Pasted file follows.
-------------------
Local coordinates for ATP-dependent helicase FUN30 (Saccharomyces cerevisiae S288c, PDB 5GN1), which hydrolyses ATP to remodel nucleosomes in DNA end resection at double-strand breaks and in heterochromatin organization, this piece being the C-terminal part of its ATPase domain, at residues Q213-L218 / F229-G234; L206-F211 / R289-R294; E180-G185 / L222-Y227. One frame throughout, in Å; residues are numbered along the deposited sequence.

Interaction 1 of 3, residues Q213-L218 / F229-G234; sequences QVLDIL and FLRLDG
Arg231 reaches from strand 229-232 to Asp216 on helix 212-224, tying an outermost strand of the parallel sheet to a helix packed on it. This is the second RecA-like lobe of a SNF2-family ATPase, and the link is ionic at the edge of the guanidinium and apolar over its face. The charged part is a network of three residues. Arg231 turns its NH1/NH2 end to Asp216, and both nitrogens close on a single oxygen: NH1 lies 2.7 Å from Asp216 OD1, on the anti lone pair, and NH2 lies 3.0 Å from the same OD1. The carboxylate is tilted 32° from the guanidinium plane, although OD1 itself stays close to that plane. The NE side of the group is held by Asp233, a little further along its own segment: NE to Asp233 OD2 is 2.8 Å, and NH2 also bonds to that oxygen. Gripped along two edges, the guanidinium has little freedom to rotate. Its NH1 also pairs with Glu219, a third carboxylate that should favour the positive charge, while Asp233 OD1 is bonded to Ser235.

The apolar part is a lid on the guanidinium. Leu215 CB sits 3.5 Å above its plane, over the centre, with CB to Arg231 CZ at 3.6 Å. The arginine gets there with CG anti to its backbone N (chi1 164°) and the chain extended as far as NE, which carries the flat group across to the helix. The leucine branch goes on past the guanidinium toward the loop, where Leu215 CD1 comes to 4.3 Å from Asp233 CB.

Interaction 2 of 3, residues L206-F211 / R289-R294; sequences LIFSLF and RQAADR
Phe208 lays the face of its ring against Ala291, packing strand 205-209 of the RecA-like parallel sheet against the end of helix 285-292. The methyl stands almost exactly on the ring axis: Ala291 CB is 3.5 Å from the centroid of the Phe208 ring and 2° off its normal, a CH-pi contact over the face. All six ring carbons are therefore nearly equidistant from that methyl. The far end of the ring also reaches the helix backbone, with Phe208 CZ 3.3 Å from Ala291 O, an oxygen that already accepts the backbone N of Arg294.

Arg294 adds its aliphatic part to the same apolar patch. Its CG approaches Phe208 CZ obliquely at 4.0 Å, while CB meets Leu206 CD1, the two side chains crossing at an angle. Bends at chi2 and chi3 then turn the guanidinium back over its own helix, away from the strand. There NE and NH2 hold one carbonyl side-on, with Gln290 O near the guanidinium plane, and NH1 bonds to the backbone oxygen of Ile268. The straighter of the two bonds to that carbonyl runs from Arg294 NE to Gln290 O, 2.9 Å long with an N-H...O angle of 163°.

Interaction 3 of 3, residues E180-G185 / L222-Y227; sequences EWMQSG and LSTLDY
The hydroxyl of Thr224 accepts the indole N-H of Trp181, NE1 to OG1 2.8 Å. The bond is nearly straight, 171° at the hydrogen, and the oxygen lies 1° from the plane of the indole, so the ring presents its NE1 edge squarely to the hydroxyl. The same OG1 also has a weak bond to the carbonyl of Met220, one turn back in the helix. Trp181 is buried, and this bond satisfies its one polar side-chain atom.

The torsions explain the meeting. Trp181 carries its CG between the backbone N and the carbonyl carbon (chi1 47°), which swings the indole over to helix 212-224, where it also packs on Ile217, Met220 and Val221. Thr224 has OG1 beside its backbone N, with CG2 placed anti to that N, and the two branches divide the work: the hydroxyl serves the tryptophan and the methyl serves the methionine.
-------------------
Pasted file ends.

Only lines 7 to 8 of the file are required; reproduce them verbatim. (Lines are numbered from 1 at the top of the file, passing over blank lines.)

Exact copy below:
Arg294 adds its aliphatic part to the same apolar patch. Its CG approaches Phe208 CZ obliquely at 4.0 Å, while CB meets Leu206 CD1, the two side chains crossing at an angle. Bends at chi2 and chi3 then turn the guanidinium back over its own helix, away from the strand. There NE and NH2 hold one carbonyl side-on, with Gln290 O near the guanidinium plane, and NH1 bonds to the backbone oxygen of Ile268. The straighter of the two bonds to that carbonyl runs from Arg294 NE to Gln290 O, 2.9 Å long with an N-H...O angle of 163°.

Interaction 3 of 3, residues E180-G185 / L222-Y227; sequences EWMQSG and LSTLDY